# Quantitative Methods for Business Paper

**Topics:**Scientific method, Quantitative research, Qualitative research

**Pages:**5 (1652 words)

**Published:**April 12, 2012

11AM-12:20PM

GB 202

Quantitative techniques are mathematical and reproducible. Regression analysis is an example of one such technique. Statistical analysis is also an example of a quantitative technique. Quantitative techniques are applied for business analysis to optimize decision making IE profit maximization and cost minimization. It covers linear programming models and other special algorithms, inventory and production models.

Albert Humphrey, a management consultant who specialized in organizational management, devised the SWOT analysis technique at Stanford Research Institute in the 1960s. Today, not only large corporations but also nonprofit and government agencies employ SWOT analysis. An enhanced method, known as the Six Forces Model, further helps to quantify competition, buyers and suppliers.

Identify strengths and weaknesses to assess whether the desired end state is possible. If it is not, revise your objective to reflect an attainable goal. Use SWOT analysis in strategic planning, crisis management and feasibility studies. Apply SWOT analysis techniques in academic environments for developmental studies. Use SWOT analysis to figure out how to exploit each strong point and minimize each disadvantage.

SWOT analysis techniques facilitate decision making by classifying and categorizing factors that influence the outcome of activities. Identifying the strengths or weaknesses of your product, price, place of sale and promotion strategy in concert with listing economic, technological and legal factors help you identify your competitive position. Quantitative data help you to justify how important each activity is to your company (http://rapidbi.wordpress.com/2008/12/29/history-of-the-swot-analysis/).

SWOT analysis is typically identified as one of two types: planning or marketing. Corporate planning involves setting objectives, assessing abilities, analyzing current strategies, developing new strategies or preparing for different scenarios that might require intervention. This type of SWOT analysis is typically conducted by project-management teams. Marketing analysis, on the hand, involves conducting research to gather opinions, for example, through surveys. These are usually completed by customers or potential clients. The quantifiable results can reveal trends or validate hypotheses you have about how to market your product.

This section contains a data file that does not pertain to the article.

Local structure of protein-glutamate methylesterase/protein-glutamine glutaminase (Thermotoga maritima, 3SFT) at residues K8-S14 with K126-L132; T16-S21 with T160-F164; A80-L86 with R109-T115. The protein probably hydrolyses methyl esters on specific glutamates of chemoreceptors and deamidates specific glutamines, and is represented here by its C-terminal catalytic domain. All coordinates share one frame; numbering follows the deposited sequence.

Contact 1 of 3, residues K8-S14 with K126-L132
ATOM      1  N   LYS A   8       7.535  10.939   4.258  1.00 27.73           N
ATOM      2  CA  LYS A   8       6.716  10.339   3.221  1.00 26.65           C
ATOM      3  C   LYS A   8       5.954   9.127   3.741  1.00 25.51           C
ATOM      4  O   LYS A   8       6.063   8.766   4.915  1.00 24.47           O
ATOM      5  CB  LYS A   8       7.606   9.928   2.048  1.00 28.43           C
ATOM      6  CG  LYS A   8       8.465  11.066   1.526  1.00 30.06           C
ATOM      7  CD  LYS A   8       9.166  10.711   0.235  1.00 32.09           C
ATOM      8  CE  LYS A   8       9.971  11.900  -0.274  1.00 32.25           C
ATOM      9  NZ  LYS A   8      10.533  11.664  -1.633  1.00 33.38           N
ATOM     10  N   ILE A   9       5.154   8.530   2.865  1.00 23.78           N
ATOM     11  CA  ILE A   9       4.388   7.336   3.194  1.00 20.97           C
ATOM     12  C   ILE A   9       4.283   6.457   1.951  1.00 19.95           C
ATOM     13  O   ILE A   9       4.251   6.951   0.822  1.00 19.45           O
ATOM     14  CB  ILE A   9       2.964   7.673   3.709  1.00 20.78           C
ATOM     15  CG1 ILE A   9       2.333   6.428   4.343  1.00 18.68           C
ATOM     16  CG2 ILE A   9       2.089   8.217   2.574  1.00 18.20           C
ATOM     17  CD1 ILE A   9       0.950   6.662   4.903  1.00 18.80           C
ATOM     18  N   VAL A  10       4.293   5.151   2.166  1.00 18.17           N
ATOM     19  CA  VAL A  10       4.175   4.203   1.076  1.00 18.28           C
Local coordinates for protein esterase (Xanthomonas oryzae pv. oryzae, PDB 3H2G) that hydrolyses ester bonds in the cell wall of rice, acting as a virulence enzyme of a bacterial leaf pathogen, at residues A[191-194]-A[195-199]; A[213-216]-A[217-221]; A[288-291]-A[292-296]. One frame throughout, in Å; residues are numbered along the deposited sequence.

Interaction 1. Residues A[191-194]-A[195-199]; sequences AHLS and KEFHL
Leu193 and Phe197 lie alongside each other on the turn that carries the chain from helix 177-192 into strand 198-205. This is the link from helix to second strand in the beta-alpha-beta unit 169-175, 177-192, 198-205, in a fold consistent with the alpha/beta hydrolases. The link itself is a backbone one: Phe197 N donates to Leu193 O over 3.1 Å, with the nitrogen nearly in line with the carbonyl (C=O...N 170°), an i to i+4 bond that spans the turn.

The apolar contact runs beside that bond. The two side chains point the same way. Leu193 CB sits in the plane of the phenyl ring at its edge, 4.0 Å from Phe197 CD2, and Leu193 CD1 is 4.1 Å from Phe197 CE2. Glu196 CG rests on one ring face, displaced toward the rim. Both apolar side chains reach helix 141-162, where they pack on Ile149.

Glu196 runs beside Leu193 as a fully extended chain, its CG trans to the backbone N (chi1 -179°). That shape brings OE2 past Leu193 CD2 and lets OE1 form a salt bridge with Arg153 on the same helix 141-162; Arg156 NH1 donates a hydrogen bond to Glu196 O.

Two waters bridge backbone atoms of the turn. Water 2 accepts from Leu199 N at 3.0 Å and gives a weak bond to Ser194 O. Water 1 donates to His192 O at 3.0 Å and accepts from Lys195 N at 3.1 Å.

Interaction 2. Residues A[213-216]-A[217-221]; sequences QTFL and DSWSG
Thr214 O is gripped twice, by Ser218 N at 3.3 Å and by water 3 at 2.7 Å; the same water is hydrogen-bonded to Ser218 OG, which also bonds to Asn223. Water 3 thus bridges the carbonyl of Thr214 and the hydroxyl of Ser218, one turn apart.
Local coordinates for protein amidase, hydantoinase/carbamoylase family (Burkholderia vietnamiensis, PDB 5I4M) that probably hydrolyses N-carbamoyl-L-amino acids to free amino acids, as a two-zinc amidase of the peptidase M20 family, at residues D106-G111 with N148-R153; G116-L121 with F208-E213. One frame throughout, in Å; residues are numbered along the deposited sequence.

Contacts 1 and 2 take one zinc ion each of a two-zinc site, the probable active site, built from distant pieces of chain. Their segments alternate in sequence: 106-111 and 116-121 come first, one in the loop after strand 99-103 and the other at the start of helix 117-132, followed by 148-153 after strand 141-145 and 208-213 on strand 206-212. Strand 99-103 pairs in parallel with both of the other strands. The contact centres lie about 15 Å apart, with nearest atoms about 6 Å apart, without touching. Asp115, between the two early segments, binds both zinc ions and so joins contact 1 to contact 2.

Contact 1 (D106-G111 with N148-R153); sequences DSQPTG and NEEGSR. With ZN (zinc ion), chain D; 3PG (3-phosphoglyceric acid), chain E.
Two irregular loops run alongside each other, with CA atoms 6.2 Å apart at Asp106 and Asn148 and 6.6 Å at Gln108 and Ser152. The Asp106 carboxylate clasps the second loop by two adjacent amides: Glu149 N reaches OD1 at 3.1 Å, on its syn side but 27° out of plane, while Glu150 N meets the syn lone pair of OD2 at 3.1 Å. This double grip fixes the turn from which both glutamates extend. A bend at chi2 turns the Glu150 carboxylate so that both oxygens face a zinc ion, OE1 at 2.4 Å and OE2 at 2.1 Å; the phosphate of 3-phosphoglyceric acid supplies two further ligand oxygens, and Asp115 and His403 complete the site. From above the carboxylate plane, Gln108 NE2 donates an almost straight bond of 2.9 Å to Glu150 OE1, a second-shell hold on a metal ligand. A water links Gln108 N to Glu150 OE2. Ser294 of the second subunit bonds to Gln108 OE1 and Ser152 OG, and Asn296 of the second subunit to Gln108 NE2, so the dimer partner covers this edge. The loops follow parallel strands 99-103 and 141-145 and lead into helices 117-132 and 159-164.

Form a cross-functional team to conduct your planning SWOT analysis. Diverse viewpoints produce the best results and prevent closed thinking. Resist the temptation to abandon your objectives as unattainable without close scrutiny. Think creatively to use the data your analysis produces. Match strengths to opportunities when conducting a marketing SWOT analysis. Find innovative ways to convert threats and weaknesses into strengths. Use SWOT analysis to find new markets while avoiding markets for which your company is ill-suited (http://www.ehow.com/about_54926434_sstrength-weakness-quantitative-technique.html). The use of quantitative and qualitative methods in evaluating and planning business related functions is paramount to business success. Good ideas and hard work are often irreplaceable, but proper application of pertinent analytical techniques can help assure that your company is successful by any measure. Both quantitative and qualitative tools are available to even the smallest of businesses, ranging from straightforward techniques such as break-even analysis and SWOT analysis. Quantitative research refers to the systematic empirical investigation of social phenomena via statistical, mathematical or computational techniques. The objective of quantitative research is to develop and employ mathematical models, theories and/or hypotheses pertaining to phenomena. The process of measurement is central to quantitative research because it provides the fundamental connection between empirical...

References: Brechner, Robert (2006). Contemporary Mathematics for Business and Consumers Fifth Edition.

Duggans, Tara. “Strengths and Weaknesses Quantitative Technique”.

Ehow Money. Retrieved March 28, 2012. From

Why is Math Important. 26 Mar 2012. 28 March 2012.

History of the SWOT analysis. Aug 2004. 4 March 2012. < http://rapidbi.wordpress.com/2008/12/29/history-of-the-swot-analysis/>

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